Infrabel is testing a hot water train to reduce the use of herbicides on tracks
Infrabel, the operator of the Belgian railway network, is testing a hot water train to help reduce the use of herbicides against weeds on the tracks, as the hot water slows down the growth of the weeds. The new train prototype was presented Monday to federal Mobility minister Georges Gilkinet (Ecolo) and Flemish Environment minister Zuhal Demir (N-VA).
In Belgium, but also in other countries, herbicides - especially the controversial glyphosate - are still needed to keep the tracks free of weeds. Although Infrabel was granted an exception to the pesticide ban, the railway manager wants to switch to an environmentally friendly method as soon as possible. Between 2015 and 2019, Infrabel says it has already managed to more than halve the use of glyphosate.
With the hot water train Infrabel is taking the next step in environmentally friendly weed control. The 180 m long unit, which consists of two locomotives with five wagons, will control weeds on more than 8,000 km of railway line. Three wagons are well-insulated tanks containing three times 50,000 litres of water heated to 90° Celsius. The two other wagons contain the heating equipment, a power generator and computers that control the spraying systems.
In its current configuration, the H2O train travels at 20 km/h, which should be fast enough not to interfere with train traffic. When three to six m³/km of hot water is sprayed, the train can treat dozens of kilometres per day. The process must be repeated every month and a half from May to October, which amounts to three to four passages per year - compared to two with herbicides.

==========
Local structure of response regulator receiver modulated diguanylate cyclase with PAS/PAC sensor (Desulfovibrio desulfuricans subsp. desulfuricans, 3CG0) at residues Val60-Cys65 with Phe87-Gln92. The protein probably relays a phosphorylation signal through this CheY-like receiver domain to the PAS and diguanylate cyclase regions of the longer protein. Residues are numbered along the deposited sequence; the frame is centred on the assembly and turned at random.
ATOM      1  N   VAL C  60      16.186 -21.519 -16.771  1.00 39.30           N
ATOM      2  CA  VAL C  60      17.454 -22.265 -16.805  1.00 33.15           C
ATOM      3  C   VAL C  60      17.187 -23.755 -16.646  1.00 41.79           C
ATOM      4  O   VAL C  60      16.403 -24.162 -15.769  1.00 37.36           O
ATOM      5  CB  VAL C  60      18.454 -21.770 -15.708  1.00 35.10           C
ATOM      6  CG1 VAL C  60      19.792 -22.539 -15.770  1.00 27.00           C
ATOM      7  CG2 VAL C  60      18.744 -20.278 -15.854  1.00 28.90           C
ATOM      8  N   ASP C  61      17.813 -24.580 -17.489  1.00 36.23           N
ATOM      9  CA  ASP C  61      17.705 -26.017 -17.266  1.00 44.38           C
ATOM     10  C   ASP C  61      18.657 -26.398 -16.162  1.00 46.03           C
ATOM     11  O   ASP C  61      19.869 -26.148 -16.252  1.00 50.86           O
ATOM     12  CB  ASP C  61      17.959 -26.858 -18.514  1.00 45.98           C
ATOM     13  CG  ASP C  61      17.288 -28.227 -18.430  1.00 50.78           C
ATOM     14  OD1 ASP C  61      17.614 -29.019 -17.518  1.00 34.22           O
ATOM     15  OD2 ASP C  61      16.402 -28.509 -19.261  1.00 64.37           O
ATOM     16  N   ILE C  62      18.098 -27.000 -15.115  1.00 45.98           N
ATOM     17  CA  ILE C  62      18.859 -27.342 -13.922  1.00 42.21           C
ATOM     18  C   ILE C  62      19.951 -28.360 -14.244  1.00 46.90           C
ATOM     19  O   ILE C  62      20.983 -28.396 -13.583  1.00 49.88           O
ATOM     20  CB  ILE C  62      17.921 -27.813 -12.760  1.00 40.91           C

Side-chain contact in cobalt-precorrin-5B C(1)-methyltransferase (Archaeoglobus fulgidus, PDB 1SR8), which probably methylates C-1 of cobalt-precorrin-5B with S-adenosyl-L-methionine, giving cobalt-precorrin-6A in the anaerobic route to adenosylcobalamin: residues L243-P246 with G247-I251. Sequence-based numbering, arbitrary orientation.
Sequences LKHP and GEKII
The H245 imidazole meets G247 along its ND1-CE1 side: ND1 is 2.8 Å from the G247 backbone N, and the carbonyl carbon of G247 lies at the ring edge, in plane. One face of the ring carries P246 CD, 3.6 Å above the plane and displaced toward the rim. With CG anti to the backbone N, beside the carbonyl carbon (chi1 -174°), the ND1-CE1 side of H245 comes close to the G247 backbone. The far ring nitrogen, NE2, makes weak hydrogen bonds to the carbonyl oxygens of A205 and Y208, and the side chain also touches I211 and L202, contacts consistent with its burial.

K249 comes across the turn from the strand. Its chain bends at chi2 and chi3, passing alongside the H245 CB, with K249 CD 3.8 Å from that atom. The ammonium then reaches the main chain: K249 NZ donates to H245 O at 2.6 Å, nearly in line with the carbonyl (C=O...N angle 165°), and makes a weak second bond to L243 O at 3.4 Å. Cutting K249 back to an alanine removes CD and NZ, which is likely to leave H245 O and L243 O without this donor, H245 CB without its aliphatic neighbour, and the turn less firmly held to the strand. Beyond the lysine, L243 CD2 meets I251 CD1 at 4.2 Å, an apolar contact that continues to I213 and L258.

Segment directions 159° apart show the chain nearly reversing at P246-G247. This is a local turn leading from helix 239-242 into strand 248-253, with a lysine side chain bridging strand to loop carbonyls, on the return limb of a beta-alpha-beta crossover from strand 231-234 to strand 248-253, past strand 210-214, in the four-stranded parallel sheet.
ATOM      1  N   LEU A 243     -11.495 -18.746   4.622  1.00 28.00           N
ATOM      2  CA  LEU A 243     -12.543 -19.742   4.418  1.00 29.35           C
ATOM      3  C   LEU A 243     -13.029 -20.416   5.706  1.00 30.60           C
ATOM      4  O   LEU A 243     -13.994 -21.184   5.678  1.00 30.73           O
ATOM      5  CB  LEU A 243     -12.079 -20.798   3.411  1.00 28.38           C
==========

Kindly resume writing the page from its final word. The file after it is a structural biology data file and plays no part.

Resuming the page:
Infrabel took inspiration from Switzerland, which was the first country to test a train that combats vegetation with hot water. The new train with its own technology is now undergoing a second series of tests, following a first positive session in the autumn of 2021. The test track runs on a section of the railway axis from Antwerp to the German border.
In the sidings, such as the marshalling yards, Infrabel wants to reduce the areas treated with pesticides by half by the end of 2023. This will be achieved through a combination of techniques: in addition to mechanical techniques such as mowing, weeding or grubbing, Infrabel is focusing on more environmentally friendly alternatives such as pelargonic acid and the hot water train.
"Pesticides do indeed control weeds, but they also have a negative impact on the environment," Flemish minister Demir says. "Today, Infrabel is still responsible for the majority of pesticide use in the public service sector. If we want to get rid of pesticides, we have to reduce them."
"That is why the federal government has earmarked an additional two million euro for Infrabel to speed up its search for sustainable solutions for weed control, including the hot water train. Our country wants to play a pioneering role in this," federal minister Gilkinet adds.
"The sooner we can do without pesticides to maintain our railway network, the better. With this weed-killing hot-water train, Infrabel is testing out a first that could be groundbreaking for Europe," minister Gilkinet concludes.
© BELGA PHOTO LAURENT CAVENATI - Illustration picture showing an innovative Infrabel prototype train with the aim of dispensing with herbicides. For several years, Infrabel has been working to reduce its use of herbicides. But in Belgium, as elsewhere, these chemical substances remain essential for weeding the tracks, in order to guarantee the safety of rail traffic and personnel. At the same time, the network manager is looking for technically and economically realistic alternatives. The prototype train, equipped with an innovative device, is currently being tested in the east of the country.
© BELGA VIDEO LAURENT CAVENATI